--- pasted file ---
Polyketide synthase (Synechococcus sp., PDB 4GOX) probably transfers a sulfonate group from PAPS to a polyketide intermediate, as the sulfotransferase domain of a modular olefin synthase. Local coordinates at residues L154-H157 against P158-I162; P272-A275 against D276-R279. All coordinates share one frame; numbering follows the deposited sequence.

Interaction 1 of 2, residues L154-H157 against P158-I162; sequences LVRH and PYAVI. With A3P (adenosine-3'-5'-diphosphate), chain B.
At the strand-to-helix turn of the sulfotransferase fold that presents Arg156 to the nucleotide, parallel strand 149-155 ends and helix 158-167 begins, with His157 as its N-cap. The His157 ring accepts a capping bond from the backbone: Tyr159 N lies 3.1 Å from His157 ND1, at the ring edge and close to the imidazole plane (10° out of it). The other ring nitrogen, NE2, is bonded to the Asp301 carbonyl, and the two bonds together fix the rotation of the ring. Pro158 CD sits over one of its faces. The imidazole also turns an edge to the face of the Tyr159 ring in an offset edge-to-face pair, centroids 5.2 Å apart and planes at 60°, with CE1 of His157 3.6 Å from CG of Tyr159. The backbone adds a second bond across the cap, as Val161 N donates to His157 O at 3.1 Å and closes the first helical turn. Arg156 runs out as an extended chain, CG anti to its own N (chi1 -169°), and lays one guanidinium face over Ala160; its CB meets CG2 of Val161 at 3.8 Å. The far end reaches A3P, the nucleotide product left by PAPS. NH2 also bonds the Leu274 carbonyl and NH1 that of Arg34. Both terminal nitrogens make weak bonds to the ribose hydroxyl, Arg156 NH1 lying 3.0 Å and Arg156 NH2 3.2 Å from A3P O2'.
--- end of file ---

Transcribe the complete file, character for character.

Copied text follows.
Polyketide synthase (Synechococcus sp., PDB 4GOX) probably transfers a sulfonate group from PAPS to a polyketide intermediate, as the sulfotransferase domain of a modular olefin synthase. Local coordinates at residues L154-H157 against P158-I162; P272-A275 against D276-R279. All coordinates share one frame; numbering follows the deposited sequence.

Interaction 1 of 2, residues L154-H157 against P158-I162; sequences LVRH and PYAVI. With A3P (adenosine-3'-5'-diphosphate), chain B.
At the strand-to-helix turn of the sulfotransferase fold that presents Arg156 to the nucleotide, parallel strand 149-155 ends and helix 158-167 begins, with His157 as its N-cap. The His157 ring accepts a capping bond from the backbone: Tyr159 N lies 3.1 Å from His157 ND1, at the ring edge and close to the imidazole plane (10° out of it). The other ring nitrogen, NE2, is bonded to the Asp301 carbonyl, and the two bonds together fix the rotation of the ring. Pro158 CD sits over one of its faces. The imidazole also turns an edge to the face of the Tyr159 ring in an offset edge-to-face pair, centroids 5.2 Å apart and planes at 60°, with CE1 of His157 3.6 Å from CG of Tyr159. The backbone adds a second bond across the cap, as Val161 N donates to His157 O at 3.1 Å and closes the first helical turn. Arg156 runs out as an extended chain, CG anti to its own N (chi1 -169°), and lays one guanidinium face over Ala160; its CB meets CG2 of Val161 at 3.8 Å. The far end reaches A3P, the nucleotide product left by PAPS. NH2 also bonds the Leu274 carbonyl and NH1 that of Arg34. Both terminal nitrogens make weak bonds to the ribose hydroxyl, Arg156 NH1 lying 3.0 Å and Arg156 NH2 3.2 Å from A3P O2'.